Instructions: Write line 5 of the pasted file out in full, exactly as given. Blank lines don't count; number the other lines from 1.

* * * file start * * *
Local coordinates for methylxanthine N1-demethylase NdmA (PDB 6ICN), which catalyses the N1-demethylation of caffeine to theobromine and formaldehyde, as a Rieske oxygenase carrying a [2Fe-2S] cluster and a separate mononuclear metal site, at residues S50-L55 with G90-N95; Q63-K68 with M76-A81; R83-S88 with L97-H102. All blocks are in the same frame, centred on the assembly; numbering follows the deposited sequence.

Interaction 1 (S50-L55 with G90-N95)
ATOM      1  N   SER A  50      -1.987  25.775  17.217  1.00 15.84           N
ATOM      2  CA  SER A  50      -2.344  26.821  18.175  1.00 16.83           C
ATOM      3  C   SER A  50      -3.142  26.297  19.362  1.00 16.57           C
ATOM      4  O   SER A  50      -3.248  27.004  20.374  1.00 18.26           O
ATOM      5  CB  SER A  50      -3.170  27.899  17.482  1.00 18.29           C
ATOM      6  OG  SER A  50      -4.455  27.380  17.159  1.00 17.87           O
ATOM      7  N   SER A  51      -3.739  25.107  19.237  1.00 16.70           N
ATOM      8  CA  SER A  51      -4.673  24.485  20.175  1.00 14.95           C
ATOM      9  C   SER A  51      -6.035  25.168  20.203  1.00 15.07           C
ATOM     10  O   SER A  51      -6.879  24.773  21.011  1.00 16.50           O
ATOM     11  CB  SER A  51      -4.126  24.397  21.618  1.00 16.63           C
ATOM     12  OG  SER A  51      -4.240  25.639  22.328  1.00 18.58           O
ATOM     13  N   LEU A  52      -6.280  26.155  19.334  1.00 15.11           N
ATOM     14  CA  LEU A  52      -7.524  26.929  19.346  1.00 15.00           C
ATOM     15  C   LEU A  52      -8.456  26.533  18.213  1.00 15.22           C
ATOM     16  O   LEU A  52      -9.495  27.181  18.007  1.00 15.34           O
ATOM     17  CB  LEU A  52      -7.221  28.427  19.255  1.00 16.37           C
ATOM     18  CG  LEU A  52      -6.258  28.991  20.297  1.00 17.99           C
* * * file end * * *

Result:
ATOM      3  C   SER A  50      -3.142  26.297  19.362  1.00 16.57           C